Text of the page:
Channel Is Headed for Managed Services Crossroads

By Pedro Pereira  |  Posted 2005-10-20 Email Print this article Print
 
 
 
 
 
 
 

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VARs and integrators will have to choose whether to make a fundamental shift to managed services or simply resell packaged services, says the president of the MSP Alliance.

The IT channel is headed for a crossroads as more VARs and integrators adopt the managed services model, according to the president of an organization that represents MSPs (managed services providers) and vendors.

VARs and integrators have to decide whether to make a fundamental shift to the model or simply resell packaged services from other providers, said Charles Weaver, whose MSP Alliance represents 230 members worldwide.

Weaver said he worries that the reselling approach will dilute the overall value of managed services and hurt profit margins. Providers who opt for reselling packaged services do not truly become MSPs, and he said he would rather see VARs and integrators make a serious commitment to invest in the model.

"It takes time and it takes a lot of internal reorganization of your business model," he said. "It's not something you can just bang out in a cookie-cutter mold."

That concern will be among the topics of discussion at the MSP Alliance's first-ever international gathering. At least 150 services MSPs, VARs, integrators and vendors are expected to attend the gathering Oct. 24 and 25 in Arlington, Texas.

"The discussion will be [centered on] one theme: How do you move forward as an MSP in 2005 and 2006?" Weaver said.

The event will allow VARs and integrators that still are not doing managed services, but have an interest, to learn more about them, connect vendors with service providers, and clue providers in on how to expand their existing managed services practices.

Mark Scott, CEO of N-Able Technologies Inc., a managed services platform vendor in Ottawa, said he believes channel companies have started to understand that managed services must be delivered properly with the aim of facilitating specific business functions.

"What technologies you fit into these offerings is really secondary; it's what business service the VAR is supporting for the customer that's important," said Scott, who plans to attend the MSP Alliance event next week.

"Most VARs now understand the importance of leading with properly packaged and priced managed services—not vanilla managed services, but vertical-specific and/or solution-specific."

Despite Weaver's concern over potential dilution of the value of managed services, the fact the 5-year-old MSP Alliance is able to attract members for the event from as far as the United Kingdom and India indicates that managed services has moved from mere concept to reality in many quarters.

So much so that end users now are becoming attuned to the model. Weaver said he now gets calls from potential customers asking him for references for MSPs.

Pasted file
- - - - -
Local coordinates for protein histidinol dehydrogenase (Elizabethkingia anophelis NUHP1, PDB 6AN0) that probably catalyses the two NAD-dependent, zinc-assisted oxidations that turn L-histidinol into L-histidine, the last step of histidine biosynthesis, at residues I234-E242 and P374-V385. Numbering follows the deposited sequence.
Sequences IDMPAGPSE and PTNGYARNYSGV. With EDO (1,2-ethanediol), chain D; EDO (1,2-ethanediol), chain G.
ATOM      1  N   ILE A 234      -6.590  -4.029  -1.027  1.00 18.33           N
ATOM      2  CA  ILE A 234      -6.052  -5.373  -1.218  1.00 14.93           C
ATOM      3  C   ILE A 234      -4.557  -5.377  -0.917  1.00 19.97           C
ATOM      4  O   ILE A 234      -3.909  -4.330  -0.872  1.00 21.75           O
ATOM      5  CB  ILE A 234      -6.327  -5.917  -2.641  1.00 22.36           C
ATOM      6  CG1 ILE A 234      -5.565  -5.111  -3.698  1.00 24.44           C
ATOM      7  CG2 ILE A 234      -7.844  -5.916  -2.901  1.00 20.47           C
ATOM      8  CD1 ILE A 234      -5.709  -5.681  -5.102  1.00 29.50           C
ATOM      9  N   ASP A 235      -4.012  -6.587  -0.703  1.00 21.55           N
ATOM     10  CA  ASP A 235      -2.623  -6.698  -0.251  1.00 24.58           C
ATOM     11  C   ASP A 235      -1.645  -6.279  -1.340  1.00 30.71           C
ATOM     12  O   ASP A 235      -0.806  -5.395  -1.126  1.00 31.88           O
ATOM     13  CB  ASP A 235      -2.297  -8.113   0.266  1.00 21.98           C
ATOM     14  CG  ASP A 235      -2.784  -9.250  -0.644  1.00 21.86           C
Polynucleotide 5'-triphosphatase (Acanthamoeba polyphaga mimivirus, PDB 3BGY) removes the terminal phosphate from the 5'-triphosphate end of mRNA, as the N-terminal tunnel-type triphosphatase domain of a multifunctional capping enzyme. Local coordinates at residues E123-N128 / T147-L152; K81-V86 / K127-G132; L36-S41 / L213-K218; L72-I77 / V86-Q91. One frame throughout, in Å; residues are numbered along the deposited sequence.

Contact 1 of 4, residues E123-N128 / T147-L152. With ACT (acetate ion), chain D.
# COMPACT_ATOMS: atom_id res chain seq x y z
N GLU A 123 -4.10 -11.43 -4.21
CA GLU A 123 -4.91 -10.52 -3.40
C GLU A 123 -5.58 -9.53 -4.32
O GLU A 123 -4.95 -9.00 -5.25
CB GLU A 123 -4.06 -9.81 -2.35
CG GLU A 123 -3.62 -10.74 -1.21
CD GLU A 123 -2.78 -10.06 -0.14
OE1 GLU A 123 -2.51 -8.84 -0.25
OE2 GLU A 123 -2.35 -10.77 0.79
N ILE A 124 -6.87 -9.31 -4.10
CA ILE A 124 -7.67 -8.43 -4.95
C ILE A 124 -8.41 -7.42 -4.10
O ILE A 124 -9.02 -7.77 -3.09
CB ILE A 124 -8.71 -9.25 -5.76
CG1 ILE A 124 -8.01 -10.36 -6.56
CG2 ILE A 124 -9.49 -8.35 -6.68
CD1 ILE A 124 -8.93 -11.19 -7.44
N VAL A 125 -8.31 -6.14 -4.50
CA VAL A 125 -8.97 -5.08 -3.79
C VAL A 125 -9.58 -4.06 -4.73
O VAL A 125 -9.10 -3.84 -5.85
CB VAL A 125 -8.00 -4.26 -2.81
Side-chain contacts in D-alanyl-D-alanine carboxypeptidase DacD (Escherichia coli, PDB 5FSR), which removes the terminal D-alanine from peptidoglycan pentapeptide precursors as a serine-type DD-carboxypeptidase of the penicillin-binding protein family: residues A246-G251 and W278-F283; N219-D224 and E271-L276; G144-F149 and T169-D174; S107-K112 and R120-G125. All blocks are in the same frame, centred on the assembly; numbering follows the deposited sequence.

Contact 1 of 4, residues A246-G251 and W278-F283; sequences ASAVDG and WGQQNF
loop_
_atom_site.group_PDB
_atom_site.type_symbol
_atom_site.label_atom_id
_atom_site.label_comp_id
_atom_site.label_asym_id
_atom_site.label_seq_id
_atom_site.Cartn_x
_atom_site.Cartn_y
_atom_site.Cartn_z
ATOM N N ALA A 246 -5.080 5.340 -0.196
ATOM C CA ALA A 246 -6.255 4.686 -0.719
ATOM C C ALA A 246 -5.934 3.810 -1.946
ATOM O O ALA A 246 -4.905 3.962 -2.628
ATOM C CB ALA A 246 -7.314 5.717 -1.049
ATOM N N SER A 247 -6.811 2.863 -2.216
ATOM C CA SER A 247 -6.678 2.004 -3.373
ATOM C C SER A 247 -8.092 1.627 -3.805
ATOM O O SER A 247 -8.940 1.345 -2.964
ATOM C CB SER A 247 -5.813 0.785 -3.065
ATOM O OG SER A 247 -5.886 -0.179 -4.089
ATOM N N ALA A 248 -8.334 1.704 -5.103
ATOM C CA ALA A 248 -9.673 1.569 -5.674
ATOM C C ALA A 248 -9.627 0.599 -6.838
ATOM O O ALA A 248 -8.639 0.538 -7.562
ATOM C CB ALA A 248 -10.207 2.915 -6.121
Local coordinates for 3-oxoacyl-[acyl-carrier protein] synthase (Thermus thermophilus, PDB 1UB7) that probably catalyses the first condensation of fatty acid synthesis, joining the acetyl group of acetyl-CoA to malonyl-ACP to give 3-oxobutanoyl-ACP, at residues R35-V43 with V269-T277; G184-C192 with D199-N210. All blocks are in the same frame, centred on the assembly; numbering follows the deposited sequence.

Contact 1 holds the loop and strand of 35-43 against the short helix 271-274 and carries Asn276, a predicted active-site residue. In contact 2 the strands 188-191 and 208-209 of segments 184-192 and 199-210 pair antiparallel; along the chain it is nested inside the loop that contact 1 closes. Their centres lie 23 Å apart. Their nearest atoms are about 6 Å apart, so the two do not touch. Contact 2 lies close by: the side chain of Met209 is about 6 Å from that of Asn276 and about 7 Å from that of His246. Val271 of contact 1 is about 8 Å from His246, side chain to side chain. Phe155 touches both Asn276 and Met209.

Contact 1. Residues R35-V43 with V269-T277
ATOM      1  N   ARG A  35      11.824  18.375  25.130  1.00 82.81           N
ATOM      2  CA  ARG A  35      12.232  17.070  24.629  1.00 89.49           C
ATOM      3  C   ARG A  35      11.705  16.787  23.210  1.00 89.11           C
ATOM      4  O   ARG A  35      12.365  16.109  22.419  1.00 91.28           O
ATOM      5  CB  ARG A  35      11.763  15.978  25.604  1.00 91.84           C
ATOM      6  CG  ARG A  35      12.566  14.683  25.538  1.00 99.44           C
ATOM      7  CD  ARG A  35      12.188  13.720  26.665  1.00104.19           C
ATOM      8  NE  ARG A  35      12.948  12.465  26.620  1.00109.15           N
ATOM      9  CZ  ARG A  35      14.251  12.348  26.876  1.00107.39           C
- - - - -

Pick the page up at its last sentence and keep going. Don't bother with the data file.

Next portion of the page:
Click here to read about N-Able's offer of free try-outs for prospective MSPs.

"That's something we never saw, three, four, five years ago," he said. That end users pick up the phone to call him now, he said, indicates that the market is starting to understand the value of the model.

"What I'm most proud of as an organization, and as an industry, is that we now have true recognition by the end-user community," Weaver said.

For end-user customers, managed services bring predictability of service and the security of knowing that systems are updated and running properly. For the providers, who deliver the services as a utility, the approach generates recurring, predictable revenue and can prove essential to retaining customers.

Despite paying monthly fees, customers can save money by keeping their IT staffs to a minimum, or in certain cases having no IT staff at all, while providers also can control hiring costs because much of the services are automated and handled remotely.

As it seeks to give voice to MSP interests and lend professionalism to managed services, the MSP Alliance has launched an accreditation program for providers.

The MSP Alliance Managed Services Accreditation Program is the first created specifically for MSPs. It covers such criteria as financial well-being, business practices and service delivery processes to measure whether an organization meets a minimum level of managed-services capacity.

Accreditation, which costs $649 for alliance members and $1,500 for non-members, serves as a badge of competence that providers can use in promoting themselves to customers.

Weaver said his mission five years ago was to call services and solution providers to get them interested in the managed services model. "That has completely changed. I haven't made a call pitching that concept probably in two years," he said.

Scott said N-Able has been a member of the alliance from its inception.

"From a vendor perspective, the MSP Alliance helps firms understand the changing face of the IT value chain and the importance of adopting a service-centric approach to developing and marketing technology to and through the channel."

 
 
 
 
 
 
 
 
 
























 
 
 
 
 
 

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